MARSHALL - The geographic landscape of politics in Minnesota has officially changed, as the state's eight congressional and 201 legislative districts were reorganized Tuesday by a court-appointed panel. But in outstate Minnesota in general, the change isn't all too drastic.
"If you look at the big picture of greater Minnesota, the court panel overall maintained continuity," Southwest Minnesota State Political Science Professor David Sturrock said. "It's very much status quo for greater Minnesota."
That status quo, Sturrock said, is good news for incumbents.
"An incumbent would rather campaign in areas they're already known in, as opposed to having to build a following in new areas," Sturrock said. "If you're one of the eight (congressional) incumbents this is a good plan. Incumbents like continuity."
The last time redistricting was left up to the courts was in 2002, the year the House Republican majority widened its margin from four seats to 29, as the Senate DFL majority's margin slipped to four seats from 12.
Political maps are redrawn every 10 years to put equal populations in each congressional and legislative districts. The Republican-controlled Legislature passed redistricting bills last year but they were voted down by every DFLer and vetoed by DFL Gov. Mark Dayton because of that lack of bipartisan support.
There are some splits in congressional districts, including in Jackson and Lyon counties and some of Redwood.
"I'm disappointed they divided as many counties as they did within our region," Sturrock said. "Lyon is obviously split and Redwood County is split three ways; they did not have to do that. I'm puzzled by a number of the greater Minnesota boundaries. There must be some logic behind them, but it's not obvious what that logic is."
The two congressional districts that envelop this region are both currently represented by Democrats - Tim Walz in District 1 (Brown, Pipestone, Murray, Cottonwood counties) and Collin Peterson in District 7 (Chippewa, Lincoln, Lyon, Redwood, Renville, Lac qui Parle, Yellow Medicine). Under the current map, Walz's southern Minnesota district extends from the South Dakota border to the Wisconsin border, while Peterson's large district stretches from Lincoln, Lyon, and Redwood counties all the way up to Kittson, Roseau, and Lake of the Woods counties in far northern Minnesota.
The biggest change in this region sees Peterson's congressional district extending south to cover all of Murray and Pipestone counties and a good portion of Cottonwood County.
"There's a very slight change up north in the 7th and 8th districts, otherwise, the existing boundaries are the same, until you get south of Lyon County," Sturrock said. "What the panel said is the basic model has worked well."
Seven of the state's congressional districts did not see a major overhaul. The new 6th was left without an incumbent, but the other seven members of Congress - four Democrats and three Republicans - remained in the districts they represent.
"The only two districts that are safely DFL are the 4th and 5th, the 6th is strongly Republican; the other five districts are all competitive districts if there's still an incumbent," Sturrock said. "Those are five that could go either way at some point, particularly if an incumbent retires."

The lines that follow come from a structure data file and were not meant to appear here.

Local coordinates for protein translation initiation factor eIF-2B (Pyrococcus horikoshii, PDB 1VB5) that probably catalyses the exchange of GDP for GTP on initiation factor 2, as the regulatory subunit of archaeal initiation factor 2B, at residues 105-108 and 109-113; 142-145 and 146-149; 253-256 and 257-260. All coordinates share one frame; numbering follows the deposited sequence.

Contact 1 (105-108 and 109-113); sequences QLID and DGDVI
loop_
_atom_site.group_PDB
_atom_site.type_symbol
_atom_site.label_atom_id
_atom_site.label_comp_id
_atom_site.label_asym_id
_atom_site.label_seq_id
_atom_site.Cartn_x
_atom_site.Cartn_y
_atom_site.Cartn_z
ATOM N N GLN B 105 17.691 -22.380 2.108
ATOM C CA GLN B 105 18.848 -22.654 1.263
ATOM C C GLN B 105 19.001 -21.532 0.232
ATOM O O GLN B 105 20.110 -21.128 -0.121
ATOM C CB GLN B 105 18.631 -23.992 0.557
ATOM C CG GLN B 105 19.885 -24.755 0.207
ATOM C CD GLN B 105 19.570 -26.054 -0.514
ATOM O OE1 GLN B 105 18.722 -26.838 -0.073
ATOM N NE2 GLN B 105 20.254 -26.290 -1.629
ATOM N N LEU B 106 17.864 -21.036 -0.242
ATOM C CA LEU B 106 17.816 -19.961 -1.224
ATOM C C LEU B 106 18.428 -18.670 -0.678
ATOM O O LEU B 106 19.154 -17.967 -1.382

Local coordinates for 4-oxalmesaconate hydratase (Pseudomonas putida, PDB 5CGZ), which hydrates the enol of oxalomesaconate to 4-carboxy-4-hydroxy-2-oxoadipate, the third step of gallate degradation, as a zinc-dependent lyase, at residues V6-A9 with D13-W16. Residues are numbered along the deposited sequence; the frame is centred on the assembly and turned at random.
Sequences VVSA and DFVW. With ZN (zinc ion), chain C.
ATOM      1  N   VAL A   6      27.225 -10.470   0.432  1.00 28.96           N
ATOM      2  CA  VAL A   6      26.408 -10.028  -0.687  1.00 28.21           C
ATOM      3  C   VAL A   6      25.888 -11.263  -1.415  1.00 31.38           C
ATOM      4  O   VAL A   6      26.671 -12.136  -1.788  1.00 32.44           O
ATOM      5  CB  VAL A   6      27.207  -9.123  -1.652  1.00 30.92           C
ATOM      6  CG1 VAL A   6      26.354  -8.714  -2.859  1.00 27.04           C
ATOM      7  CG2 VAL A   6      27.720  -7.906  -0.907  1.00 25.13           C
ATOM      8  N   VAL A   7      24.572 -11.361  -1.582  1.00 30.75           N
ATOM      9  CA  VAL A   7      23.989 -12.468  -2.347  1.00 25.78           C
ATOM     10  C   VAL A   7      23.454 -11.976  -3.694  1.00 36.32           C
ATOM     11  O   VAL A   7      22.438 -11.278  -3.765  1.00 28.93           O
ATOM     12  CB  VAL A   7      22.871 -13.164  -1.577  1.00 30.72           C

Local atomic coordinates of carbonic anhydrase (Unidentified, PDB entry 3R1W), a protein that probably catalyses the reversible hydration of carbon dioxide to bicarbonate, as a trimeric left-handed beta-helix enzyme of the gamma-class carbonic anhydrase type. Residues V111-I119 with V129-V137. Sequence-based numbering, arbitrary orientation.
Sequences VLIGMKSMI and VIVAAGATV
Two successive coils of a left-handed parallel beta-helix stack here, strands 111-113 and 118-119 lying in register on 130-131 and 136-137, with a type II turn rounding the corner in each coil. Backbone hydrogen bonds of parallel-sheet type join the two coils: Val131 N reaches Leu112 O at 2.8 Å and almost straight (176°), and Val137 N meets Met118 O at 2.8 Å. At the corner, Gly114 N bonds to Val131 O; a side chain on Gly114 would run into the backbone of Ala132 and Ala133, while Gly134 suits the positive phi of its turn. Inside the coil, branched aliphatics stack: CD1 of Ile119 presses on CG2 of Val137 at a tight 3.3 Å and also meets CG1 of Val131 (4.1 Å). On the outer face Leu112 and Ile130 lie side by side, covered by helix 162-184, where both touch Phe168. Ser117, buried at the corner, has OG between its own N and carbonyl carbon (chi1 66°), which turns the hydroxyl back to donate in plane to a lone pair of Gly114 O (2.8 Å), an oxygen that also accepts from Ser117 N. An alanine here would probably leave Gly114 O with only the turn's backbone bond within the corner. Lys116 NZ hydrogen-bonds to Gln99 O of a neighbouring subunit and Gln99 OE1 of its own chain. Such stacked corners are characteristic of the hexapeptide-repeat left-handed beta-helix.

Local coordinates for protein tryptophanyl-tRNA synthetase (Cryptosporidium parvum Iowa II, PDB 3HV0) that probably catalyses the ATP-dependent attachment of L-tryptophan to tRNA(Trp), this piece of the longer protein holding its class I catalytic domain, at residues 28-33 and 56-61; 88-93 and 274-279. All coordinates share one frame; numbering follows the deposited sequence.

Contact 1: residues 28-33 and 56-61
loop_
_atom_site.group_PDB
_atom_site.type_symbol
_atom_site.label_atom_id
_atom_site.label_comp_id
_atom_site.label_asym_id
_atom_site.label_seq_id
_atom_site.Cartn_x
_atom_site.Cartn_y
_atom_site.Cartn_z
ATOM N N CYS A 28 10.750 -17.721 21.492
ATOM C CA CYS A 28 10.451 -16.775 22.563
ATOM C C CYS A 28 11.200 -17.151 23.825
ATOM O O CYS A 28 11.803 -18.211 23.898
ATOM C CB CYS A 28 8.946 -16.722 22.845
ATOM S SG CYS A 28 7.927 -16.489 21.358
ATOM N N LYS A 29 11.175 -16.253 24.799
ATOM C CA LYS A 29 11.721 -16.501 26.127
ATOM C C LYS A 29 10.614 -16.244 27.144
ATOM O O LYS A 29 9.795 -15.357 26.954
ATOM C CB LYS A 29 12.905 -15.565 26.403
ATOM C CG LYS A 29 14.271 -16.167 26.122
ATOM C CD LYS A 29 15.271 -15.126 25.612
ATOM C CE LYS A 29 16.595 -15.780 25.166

Locally, District 20, represented by Sen. Gary Kubly, DFL-Granite Falls, currently covers Lincoln, Yellow Medicine, Chippewa, and Renville counties. District 21, Republican Sen. Gary Dahms' district, covers Lyon, Redwood, Brown and northern Watonwan counties. District 22, represented by Sen. Doug Magnus, R-Slayton, hits Rock, Nobles, Jackson, Pipestone, Murray, and Cottonwood counties.
The new map changes District 21 to District 16 and puts the southern portion of Lyon County in District 22, along with Lincoln County. District 22 loses the eastern half of Jackson County and will be split along the Rock and Nobles county border and into the northwest section of Nobles.
The new District 16 will now extend north to include Yellow Medicine and Lac qui Parle counties. District 16 also loses the northern part of Watonwan County. The district will be split in Redwood County.
"I'll have a lot of new folks to meet," District 21A Rep. Chris Swedzinski, R-Ghent, said. "Lyon County got split up and Redwood County, so that will be a change."
District 20 will become District 17 and loses Lac qui Parle and Big Stone counties. It will be split in Kandiyohi County and along its borders with Swift and northeastern Chippewa.
Dahms said he was disappointed he lost the southern half of Lyon County and some of Redwood and Watonwan, but "I certainly look forward to adding Lac qui Parle and Yellow Medicine," he said. "I certainly look forward to my new district. I guess I have the attitude of 'it is what it is.' I don't like losing the folks I have worked with in Lyon and Watonwan, but I certainly could've got a district that would've been much tougher on me."
The new legislative district maps pit 46 incumbents against each other and create 23 open seats.
The new House district maps pair 30 incumbents against each other and create 15 open seats. The new maps also pit 16 Senate incumbents against each other and create eight open Senate seats.
The House gets six districts with two incumbent Republicans, six with two incumbent Democrats, plus three Democrat-versus-Republican pairings.
The Senate gets four districts with two incumbent Republicans, two with two Democratic incumbents, and two Democrat-on-Republican conflicts.
The Associated Press contributed to this article.